Here is a historical example, a 1947 PRR timetable for the Perryville, MD station shows a train every 13 minutes thru most of the 24 hour period. OK that is both directions of what was mostly (except for the nearby Susquehanna River bridge) a 4 track mainline, but that is a lot of trains.

The east also had more double track and more frequent sidings on single track, again, managed by agents, dispatchers and tower operators.

They knew when trains were coming and if a train was late or had a problem they were likely to be informed relatively quickly.

For example, on both the B&O and the PRR which pass by where I live here in Havre de Grace MD, three stations were within a 12 mile stretch of track, Aberdeen, Havre de Grace, and Perryville. Pretty hard to loose a train and not have a real good idea where to look.

Sheldon 

    

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Posted by Overmod on Thursday, April 6, 2023 3:29 PM

I only know one Eastern railroad that routinely ran in multiple sections (the New York Central) and they used only the flags to denominate a section was following.  They had the somewhat weird practice of running the sections so close to each other, as if parts of one very long train, that people sitting on the observation car platform could clearly make out the plume from the feedwater heater vent of the following locomotive (the account I heard thought it was the dynamo exhaust and likened it to 'Lochinvar's plume', which was charming but missed the technical boat).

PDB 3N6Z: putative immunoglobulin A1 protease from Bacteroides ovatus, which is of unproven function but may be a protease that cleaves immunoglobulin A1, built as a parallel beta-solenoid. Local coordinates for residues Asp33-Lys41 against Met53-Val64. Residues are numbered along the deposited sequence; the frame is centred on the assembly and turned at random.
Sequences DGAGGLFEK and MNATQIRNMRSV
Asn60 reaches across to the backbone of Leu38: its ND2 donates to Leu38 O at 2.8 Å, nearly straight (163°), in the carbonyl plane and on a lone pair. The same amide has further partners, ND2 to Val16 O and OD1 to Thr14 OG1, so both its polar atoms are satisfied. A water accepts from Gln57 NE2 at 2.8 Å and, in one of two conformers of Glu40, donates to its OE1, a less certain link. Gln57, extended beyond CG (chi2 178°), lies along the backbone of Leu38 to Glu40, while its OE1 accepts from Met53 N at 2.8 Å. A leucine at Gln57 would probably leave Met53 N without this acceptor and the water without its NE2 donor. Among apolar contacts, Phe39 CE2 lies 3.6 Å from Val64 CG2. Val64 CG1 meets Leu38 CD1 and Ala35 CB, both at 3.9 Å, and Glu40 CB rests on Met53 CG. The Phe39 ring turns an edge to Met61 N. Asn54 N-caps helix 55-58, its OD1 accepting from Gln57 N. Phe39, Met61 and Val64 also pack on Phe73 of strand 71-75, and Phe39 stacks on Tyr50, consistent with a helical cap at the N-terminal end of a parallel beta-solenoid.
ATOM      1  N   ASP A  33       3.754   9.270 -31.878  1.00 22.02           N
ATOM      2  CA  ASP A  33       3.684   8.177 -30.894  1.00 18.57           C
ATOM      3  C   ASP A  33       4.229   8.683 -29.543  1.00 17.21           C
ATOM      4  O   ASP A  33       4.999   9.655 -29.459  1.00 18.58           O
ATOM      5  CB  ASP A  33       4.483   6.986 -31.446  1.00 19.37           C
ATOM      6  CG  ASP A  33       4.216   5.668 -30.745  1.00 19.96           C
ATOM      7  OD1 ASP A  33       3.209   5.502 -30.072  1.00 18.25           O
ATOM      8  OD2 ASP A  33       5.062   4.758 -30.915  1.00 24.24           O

According to what I have read, the sections worked a peculiar way.  The 'advertised' time went from the first section to leave to the last section to arrive, so the actual time of arrival of the first section was somewhat quicker than 'the advertised'.  Ed will have much better material to quote exactly (from The Flight of the Century and other books) how this was done.  He will also know practice on the PRR (which was the other railroad that ran some trains in sections) and on other roads that at peak times, like holidays (or due to wartime conditions) ran multiple sections to accommodate the ticketed demand.